The unexpected revolt came after lawmakers began receiving hundreds of phone calls from constituents outraged that Republicans were not demanding Trump’s wall before relinquishing control of the House to Democrats next month. Conservative radio and TV hosts Rush Limbaugh and Sean Hannity had personally lobbied Trump to shut the government down if Democrats don’t give him his wall; Trump got the message and vowed to fight.

“Do we succumb to tyranny of talk-radio show hosts? I mean, this is a juvenile place we find ourselves,” retiring Sen. Bob CorkerRobert (Bob) Phillips CorkerTrump keeps tight grip on GOP Brexit and exit: A transatlantic comparison Sasse’s jabs at Trump spark talk of primary challenger MORE (R-Tenn) told reporters on Friday. “The reason we’re here is that we have a couple talk-radio hosts that get the president spun up.”

The House eventually pushed through a funding bill for Trump’s border wall, but the package is dead on arrival in the Senate, dramatically increasing the chances of a Christmastime shutdown that would force members to work through the holidays.

Not every House Republican appeared to be in a hurry to drive down the shutdown path. A trio of lawmakers was spotted at Tortilla Coast, a Capitol Hill Tex-Mex restaurant, after they were called back to the House to vote on the wall package Thursday evening.

“One more round!” a lawmaker called out to their waiter.

“I think they already called the vote,” a reporter interjected.

“They can’t pass this thing without us,” another lawmaker shot back.

Making life even more miserable for his colleagues, Rep. Thomas MassieThomas Harold MassieThe 25 Republicans who defied Trump on emergency declaration Trump: I told Republicans to vote for 'transparency' in releasing Mueller report House votes for Mueller report to be made public MORE (R-Ky.) forced roll call votes on more than two dozen bipartisan bills in an unrelated protest over U.S. military support for Saudi Arabia in Yemen — what one northeastern lawmaker referred to as “Massie’s tantrum.”

When Massie stood up to formally request a recorded vote on one of the measures, the Kentucky Republican was met with a round of bipartisan boos from his disgruntled colleagues.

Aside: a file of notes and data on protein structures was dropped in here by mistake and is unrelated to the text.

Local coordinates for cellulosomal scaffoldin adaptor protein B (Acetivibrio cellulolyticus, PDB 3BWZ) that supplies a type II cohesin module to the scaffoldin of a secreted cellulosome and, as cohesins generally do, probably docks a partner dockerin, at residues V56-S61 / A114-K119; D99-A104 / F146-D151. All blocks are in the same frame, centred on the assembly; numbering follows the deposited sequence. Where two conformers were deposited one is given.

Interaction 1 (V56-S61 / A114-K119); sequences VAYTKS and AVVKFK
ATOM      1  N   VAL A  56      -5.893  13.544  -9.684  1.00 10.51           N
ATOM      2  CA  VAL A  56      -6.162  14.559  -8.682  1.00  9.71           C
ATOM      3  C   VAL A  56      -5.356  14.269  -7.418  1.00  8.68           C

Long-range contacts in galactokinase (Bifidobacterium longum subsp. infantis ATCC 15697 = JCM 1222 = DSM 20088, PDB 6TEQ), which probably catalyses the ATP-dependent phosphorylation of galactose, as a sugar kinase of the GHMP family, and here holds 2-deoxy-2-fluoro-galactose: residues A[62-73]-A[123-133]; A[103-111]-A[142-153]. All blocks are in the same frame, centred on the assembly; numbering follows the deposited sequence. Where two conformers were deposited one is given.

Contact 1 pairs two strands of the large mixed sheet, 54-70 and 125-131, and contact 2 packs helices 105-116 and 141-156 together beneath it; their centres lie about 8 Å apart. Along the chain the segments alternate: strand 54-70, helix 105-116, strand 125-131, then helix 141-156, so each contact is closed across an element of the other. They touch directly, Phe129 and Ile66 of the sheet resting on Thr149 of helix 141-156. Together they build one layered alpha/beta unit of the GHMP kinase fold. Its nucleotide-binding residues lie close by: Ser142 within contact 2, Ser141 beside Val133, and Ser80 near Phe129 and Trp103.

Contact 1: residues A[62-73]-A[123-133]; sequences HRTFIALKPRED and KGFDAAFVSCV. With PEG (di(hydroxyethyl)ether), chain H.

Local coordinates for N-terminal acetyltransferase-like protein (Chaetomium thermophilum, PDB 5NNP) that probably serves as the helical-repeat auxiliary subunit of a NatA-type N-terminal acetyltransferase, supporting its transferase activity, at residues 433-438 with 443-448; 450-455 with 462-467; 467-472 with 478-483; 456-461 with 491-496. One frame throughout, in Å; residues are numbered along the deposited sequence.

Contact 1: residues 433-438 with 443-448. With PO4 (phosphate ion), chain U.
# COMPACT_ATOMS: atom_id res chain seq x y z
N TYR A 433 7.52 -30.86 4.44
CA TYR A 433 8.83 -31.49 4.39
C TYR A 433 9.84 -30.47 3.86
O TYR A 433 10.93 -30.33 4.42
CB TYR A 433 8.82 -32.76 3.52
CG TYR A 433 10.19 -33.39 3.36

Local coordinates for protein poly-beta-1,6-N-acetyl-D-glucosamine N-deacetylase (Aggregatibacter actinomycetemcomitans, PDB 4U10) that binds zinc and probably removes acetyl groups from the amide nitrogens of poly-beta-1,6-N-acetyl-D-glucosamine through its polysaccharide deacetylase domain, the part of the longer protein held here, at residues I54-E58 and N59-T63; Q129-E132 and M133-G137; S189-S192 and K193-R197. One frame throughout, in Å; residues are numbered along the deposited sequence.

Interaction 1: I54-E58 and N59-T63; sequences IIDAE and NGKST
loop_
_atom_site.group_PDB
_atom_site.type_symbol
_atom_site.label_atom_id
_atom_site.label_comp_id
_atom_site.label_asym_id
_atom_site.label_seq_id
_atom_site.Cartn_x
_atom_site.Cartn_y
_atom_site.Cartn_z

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“It’s been a high drama, high stakes week,” added Rep. Michael McCaulMichael Thomas McCaulThe Hill's 12:30 Report: Dems aim to end anti-Semitism controversy with vote today Sixteen years later, let's finally heed the call of the 9/11 Commission  GOP lawmakers urge State Dept. to label cartels as terrorist organizations MORE (R-Texas), chairman of the Homeland Security Committee. “Not to mention Massie calling for recorded votes on every suspension bill. Throw that into the chaos.”

If that drama wasn’t enough, the stock market plummeted on news of an interest rate hike and potential government closure. And key defense hawks on Capitol Hill were entirely caught off guard by Defense Secretary James MattisJames Norman MattisNielsen warns US 'not prepared' for foreign cyberattacks US-backed fighters move into last ISIS enclave in eastern Syria: report Joint Chiefs chairman denies report that US is planning to keep 1K troops in Syria MORE’s resignation over policy differences with Trump.

Both Armed Services Committee Chairman Mac ThornberryWilliam (Mac) McClellan ThornberryPentagon: Trump's 'cost plus 50' plan hasn't been discussed with Europe Top Republican says B in Pentagon budget for wall should go to defense Overnight Defense: Trump seeks 0B for defense in 2020 budget | Lawmakers invite NATO chief to address Congress | Top envoy says North Korea denuclearization can't be done 'incrementally' MORE and McCaul, both Texas Republicans, said they got no heads up that Mattis was heading for the exit.